Marcus Rashford already had our attention. But when his Twitter feed began trending on Friday, stars jumped into action to help support his tireless campaign to feed hungry children during the school holidays.
Celebrities including TV chef Nigella Lawson and Katy Brand helped to shine an already-blinding spotlight on the footballer’s campaign after 322 Tory MPs cruelly voted against his petition to extend free school meals in Parliament on Wednesday.
As the public condemned MPs’ decision on Twitter – even creating petitions for the UK taxpayer to stop paying for MPs’ meals at work – Peep Show actress Katy set up the Hungry Children Christmas Fund to help raise money to provide the missing meals.
By 10am on Friday morning, the fund had reached £30k of its £50k target and at the time of writing, donations had reached a remarkable £67,340 within just 24 hours.
Seeing Katy’s Twitter response to the incredible fund-raising effort, TV’s Nigella tweeted: ‘It shouldn’t have to be this way, but it is more important to feed a hungry child than argue about how it’s done.
‘Or rather, donate if you can and then do what’s necessary to stop those who make children going hungry policy.’
Stars including TV actress Tamzin Outhwaite along with Masterchef winner Shelina Permalloo have also been raising awareness on Twitter. You can donate, here.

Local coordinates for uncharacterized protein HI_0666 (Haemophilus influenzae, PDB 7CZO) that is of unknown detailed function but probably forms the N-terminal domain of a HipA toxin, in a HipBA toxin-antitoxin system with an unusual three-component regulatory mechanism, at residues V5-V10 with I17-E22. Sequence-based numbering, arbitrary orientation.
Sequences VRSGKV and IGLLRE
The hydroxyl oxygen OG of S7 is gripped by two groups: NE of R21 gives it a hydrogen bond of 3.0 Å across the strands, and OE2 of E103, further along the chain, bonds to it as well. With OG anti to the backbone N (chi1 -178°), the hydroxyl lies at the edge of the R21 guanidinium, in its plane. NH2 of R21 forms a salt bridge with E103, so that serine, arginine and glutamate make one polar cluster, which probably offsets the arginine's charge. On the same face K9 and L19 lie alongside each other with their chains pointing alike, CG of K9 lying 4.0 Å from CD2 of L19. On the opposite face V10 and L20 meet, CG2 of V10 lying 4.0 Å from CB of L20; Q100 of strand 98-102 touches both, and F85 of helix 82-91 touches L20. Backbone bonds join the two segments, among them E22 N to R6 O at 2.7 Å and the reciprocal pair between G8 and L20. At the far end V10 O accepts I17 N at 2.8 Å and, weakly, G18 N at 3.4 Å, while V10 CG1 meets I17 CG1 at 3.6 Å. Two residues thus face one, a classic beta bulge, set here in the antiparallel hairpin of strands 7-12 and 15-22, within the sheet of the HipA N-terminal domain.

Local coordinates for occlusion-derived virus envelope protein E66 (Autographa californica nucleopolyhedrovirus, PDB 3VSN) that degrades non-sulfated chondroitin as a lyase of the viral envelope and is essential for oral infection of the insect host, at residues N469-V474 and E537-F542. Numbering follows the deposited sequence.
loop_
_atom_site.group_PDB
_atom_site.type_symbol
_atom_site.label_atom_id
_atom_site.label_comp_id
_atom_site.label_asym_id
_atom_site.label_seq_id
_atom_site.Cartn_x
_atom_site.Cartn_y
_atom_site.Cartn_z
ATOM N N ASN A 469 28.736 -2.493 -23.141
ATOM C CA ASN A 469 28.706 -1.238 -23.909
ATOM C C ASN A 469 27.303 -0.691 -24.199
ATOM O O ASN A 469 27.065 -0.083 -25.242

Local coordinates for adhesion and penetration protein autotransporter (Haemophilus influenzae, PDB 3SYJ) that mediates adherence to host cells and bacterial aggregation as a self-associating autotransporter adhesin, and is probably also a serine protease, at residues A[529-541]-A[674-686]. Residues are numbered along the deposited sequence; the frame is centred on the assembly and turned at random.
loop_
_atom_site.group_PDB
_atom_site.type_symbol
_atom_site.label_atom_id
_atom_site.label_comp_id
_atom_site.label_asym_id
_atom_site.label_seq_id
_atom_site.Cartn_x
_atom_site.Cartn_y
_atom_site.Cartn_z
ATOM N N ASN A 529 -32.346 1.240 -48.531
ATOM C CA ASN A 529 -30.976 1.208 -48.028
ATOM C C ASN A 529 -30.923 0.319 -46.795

So, given the overwhelming support, why are we still fighting to make free school meals happen for vulnerable school children in the UK?
To so many of us, it seems like a total no-brainer that families worst-affected by Covid-19 should be receiving extra support to feed their children during the term-time holidays.
It all started when Rashford set up a petition to #EndChildFoodPoverty in the UK back in early October, which has since been signed by over 480,000 people.
Earlier this year, he managed to get Ministers to change their minds about ending a £15-a-week scheme to provide meals to every child from a household on Universal Credit or equivalent benefit while schools were shut.
At the time, he claimed the scheme reached around 1.5 million seven to 16-year-olds.
Since the UK was rocked by Covid-19 over six months ago, closing schools and putting many families under financial strain due to lost work, 14% of parents and 10% of children have experienced food insecurity.
However, when the petition was debated in the main House of Commons Chamber this week, MPs came to the startling decision to turn it down.
Alongside with significant public fundraising, businesses including Co-op and McDonald’s rallied behind the footballer, vowing to provide free meals of their own.
Restaurants and local councils have also offered to provide what they can to children in their areas.
However, perhaps the greatest response to Friday’s activity was a push stop MPs from getting meals subsidised by the UK taxpayer, which amounts to a ludicrous £57,000 every week that could be going straight into the mouthes of Britain’s young people.
A new petition was drawn up on Thursday and has already achieved almost 350,000 signatures. If you, too, can see the iniquity here, why not sign the petition?